In shopping for software there are three main types of software that most companies will consider:
- Custom solutions
- General ERP
- Industry specific solutions
Each of these options has its pluses and minuses, but the focus of this article is on the benefits of using industry specific software.
1: Benefit from the fact that your competitors are doing the same thing you are.
One of the most overwhelming reasons that companies purchase industry specific software is because they not only get a software that fits them out of the box, but they also typically get functionality from the software that they didn’t even recognize they could have because their competitors have already solved problems that they have not even run into yet.
2: Reduced costs of programming.
Using industry specific software is generally a fraction of the cost of creating custom software. When looking at ERP solutions a typical rule of thumb is that you are generally getting at least $100 worth of programming for every $1 you spend on an industry specific solution. Many companies find that when they look at it this way it makes it much easier to live with some lack of functionality or having to wade through functions they will never use.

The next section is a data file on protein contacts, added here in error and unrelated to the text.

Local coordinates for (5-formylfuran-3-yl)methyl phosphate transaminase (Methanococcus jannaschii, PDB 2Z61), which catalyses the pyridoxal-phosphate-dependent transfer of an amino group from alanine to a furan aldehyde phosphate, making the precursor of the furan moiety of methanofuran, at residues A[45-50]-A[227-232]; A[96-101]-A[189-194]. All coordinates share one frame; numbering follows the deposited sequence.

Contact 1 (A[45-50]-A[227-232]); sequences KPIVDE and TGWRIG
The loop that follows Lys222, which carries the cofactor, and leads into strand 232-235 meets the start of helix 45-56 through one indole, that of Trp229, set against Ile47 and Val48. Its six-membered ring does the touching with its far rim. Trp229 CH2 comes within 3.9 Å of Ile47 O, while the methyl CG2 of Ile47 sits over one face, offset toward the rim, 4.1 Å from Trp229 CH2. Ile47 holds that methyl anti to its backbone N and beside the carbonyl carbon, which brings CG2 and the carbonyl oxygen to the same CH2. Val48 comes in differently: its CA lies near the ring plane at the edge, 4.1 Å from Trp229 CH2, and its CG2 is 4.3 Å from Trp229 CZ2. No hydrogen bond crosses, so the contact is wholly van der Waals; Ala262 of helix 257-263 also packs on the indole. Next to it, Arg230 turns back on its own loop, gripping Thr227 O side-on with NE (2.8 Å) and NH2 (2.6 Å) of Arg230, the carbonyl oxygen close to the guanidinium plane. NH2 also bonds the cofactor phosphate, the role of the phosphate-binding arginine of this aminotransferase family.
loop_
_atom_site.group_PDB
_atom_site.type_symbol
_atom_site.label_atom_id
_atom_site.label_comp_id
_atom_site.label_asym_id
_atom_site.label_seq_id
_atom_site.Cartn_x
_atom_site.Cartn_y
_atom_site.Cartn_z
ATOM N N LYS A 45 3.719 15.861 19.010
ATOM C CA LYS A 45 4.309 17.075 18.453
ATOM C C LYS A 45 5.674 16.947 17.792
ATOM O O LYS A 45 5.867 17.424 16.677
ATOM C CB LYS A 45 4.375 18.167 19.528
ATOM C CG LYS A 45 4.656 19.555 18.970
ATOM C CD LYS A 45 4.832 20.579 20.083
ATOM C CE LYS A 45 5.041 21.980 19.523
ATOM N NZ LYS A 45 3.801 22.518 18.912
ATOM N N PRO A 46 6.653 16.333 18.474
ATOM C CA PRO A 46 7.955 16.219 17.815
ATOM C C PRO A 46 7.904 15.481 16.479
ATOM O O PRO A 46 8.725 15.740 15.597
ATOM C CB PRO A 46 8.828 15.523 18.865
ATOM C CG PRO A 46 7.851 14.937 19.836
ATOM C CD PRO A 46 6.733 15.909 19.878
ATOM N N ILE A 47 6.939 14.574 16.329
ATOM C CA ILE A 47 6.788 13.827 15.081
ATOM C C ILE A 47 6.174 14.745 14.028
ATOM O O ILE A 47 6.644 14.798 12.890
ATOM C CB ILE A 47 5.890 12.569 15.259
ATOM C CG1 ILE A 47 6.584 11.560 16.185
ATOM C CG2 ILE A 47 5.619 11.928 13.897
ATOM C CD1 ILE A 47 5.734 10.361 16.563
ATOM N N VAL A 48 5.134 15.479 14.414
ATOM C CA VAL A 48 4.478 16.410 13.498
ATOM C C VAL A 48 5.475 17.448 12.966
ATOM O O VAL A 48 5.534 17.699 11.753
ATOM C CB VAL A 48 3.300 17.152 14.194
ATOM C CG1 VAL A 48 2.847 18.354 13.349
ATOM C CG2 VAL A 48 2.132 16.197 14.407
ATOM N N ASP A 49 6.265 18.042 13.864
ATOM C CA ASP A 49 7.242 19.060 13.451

3: Work with a vendor that understands your needs
The advantage of working with a software vendor that is in the industry is that he will go into the relationship with an understanding of your needs and problems and an ability to offer solutions or suggestions he has seen your competitors use.
4: Ability to mold your software to fit your business instead of molding your business to fit your software.
This is as much of a disadvantage to using a general ERP as it is an advantage to using an industry specific package. Many companies will choose to purchase software from larger companies because they feel a comfort level with a big name, only to find out that they are then forced to change the way they do business because the general ERP does not accommodate their needs.
5: Shorter learning curve
It is sometimes said that the real cost of software does not lie in the licensing fee, but more in the “soft cost” associated with loss in productivity and moral that comes with implementing a new system. Humans are creatures of nature, and most employees grumble at the thought of having to learn something new. You can reduce these worries (and associated costs), by working with a vendor that understands the employee’s needs and is talking in a language they can relate to.
Although no industry specific software is going to be a perfect fit out of the box, a good rule of thumb is to look for a solution that does 80% of what you need and either pay to build out the remainder or learn to live without less critical functionality.